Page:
104. Intelligence Brief INRB–217 From the Director of Intelligence and Research (Cline) to Secretary of State Rogers1 2


  • Pakistan: Election Results Suggest Fresh Problems

With almost complete results reported, the returns from the December 7 elections in Pakistan reveal an overwhelming victory in East Pakistan for Sheikh Mujibur Rahman’s Awami League and the apparent capture of a majority of seats in West Pakistan by the Pakistan Peoples Party (PPP) led by former Foreign Minister and frequent US-baiter, Z.A. Bhutto. Chief casualties in West Pakistan have been the parties of the right and center; in East Pakistan all other parties have been totally eclipsed.

Domestic Consequences. The Awami League’s sweep, which may give it an absolute majority in the forthcoming Constituent Assembly, and the surprising victory of the PPP have called into question almost all of the speculations about the post-election period which preceded December 7. These speculations had anticipated a combination between the Awami League and West Pakistani centrists which would make possible the needed accommodation between Pakistan’s two wings on the key issue of provincial autonomy. While accommodation is still possible, it has become more problematical. With an absolute majority, the Awami League may be tempted [Page 2] to press too hard for more autonomy than the West Pakistanis are prepared to accept. Even if Sheikh Mujib recognizes the dangers inherent in such a course, efforts on his part to restrain his followers may risk his position—and majority.

The emergence of Bhutto as a figure of substantial prominence complicates the situation. His radical appeals are anathema to the present establishment, and thus may raise fresh doubts in the minds of the regime as to the value of popular government. With reference to the constitutional issue, while he has not criticized openly the autonomist demands of the Awami League, his proclivities suggest that he would prefer a strong center. Unlikely to join forces with Sheikh Mujib on this issue, which could in any event diminish his newly-achieved position in West Pakistan, his opposition to anything more than token provincial autonomy would leave the Awami League dependent on the few scattered West Pakistani centrists as it seeks true autonomy.

The key to any resolution of the autonomy issue will be President Yahya. He is assumed to have accepted the need to work with Sheikh Mujib, but this decision was doubtless predicated on a belief that the present West Pakistani ruling elite would be well-represented by Centrists who could work with and control the Awami League leader and thus protect West Pakistani interests. This belief Bhutto has destroyed. Since the Constituent Assembly must complete its work on a constitution in 120 days, a task made more difficult by the Assembly’s composition, and since Yahya must approve any proposed constitution, the ending of [Page 3] martial law and the establishment of popular civilian government presently appear less certain. But if a constitution embodying what the Awami League deems to be adequate autonomy cannot be framed or is rejected, the Bengali reaction could well be secession.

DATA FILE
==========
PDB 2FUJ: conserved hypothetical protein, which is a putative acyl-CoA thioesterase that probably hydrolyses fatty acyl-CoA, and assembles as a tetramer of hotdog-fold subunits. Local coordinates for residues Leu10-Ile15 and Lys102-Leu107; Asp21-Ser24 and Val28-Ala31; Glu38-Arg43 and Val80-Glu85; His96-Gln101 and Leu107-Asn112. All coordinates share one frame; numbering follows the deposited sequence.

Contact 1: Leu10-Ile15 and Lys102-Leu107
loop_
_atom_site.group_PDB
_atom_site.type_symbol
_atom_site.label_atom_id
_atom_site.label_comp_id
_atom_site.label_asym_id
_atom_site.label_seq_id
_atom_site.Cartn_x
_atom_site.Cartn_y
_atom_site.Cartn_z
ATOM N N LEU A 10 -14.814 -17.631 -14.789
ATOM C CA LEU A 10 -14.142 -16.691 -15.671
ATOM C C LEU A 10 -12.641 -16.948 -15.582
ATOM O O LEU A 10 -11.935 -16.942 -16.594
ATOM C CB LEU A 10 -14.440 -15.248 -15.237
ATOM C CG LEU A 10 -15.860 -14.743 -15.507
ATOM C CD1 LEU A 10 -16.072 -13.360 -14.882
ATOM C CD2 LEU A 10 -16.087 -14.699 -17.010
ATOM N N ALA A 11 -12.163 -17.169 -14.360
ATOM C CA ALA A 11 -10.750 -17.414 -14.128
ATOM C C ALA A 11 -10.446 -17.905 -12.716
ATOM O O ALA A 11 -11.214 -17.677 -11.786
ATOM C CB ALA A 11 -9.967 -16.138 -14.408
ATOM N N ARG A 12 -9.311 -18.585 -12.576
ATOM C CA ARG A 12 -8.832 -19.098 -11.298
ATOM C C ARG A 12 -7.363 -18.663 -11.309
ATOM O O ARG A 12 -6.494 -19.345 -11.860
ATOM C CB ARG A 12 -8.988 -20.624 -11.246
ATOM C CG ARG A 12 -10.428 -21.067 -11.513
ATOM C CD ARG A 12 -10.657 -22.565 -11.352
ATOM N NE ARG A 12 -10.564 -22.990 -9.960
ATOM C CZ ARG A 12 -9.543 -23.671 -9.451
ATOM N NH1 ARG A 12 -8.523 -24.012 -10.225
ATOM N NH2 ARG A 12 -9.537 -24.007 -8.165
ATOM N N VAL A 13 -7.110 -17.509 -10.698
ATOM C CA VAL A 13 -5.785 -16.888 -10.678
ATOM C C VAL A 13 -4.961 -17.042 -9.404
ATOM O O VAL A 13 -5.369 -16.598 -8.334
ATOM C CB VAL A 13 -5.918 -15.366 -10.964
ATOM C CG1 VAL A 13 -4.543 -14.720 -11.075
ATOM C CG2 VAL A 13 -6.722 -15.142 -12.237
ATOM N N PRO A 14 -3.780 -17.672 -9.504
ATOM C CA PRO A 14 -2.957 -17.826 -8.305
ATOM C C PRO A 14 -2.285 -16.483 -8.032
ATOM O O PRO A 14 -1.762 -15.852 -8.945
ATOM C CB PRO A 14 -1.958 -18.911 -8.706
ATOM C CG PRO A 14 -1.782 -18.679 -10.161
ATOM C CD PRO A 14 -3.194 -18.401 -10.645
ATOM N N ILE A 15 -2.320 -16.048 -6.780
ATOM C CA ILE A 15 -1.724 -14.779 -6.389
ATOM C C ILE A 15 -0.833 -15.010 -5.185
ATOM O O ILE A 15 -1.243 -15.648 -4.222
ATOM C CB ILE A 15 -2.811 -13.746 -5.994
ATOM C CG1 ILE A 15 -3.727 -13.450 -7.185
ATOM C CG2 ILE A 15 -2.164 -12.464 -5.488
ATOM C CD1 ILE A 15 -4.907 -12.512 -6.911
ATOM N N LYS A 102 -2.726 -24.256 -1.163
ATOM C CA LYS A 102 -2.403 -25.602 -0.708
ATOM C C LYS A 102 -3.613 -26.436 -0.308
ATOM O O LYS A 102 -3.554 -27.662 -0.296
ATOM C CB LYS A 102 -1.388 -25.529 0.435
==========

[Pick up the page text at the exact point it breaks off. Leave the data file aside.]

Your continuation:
Foreign Affairs Implications: Both the PPP and the Awami League favor the continuation of Pakistan’s “balanced” foreign policy in which the United States, the U.S.S.R. and China are dealt with equally, at least in theory. Both also call for Pakistan’s withdrawal from SEATO and CENTO. Bhutto, however, has made much of Pakistan’s relations with China and there is every reason to conclude that, private disclaimers to the contrary notwithstanding, he would favor China at the expense of the United States. Insofar as the sub-continent is concerned, the views of the Sheikh Mujib and Bhutto are divergent. The Awami League leader favors a lessening of tension and resumption of trade with India; Bhutto, reflecting both his own xenophobia and popular West Pakistani sentiment (including that of the military), urges a hard-line toward India, frequently couched in inflammatory and irresponsible language.

  1. Source: National Archives, RG 59, Central Files 1970–73, POL 14 PAK. Confidential. No drafting information appears on the intelligence brief.
  2. Cline summarized the election results in Pakistan and pointed to potential problems growing out of the election.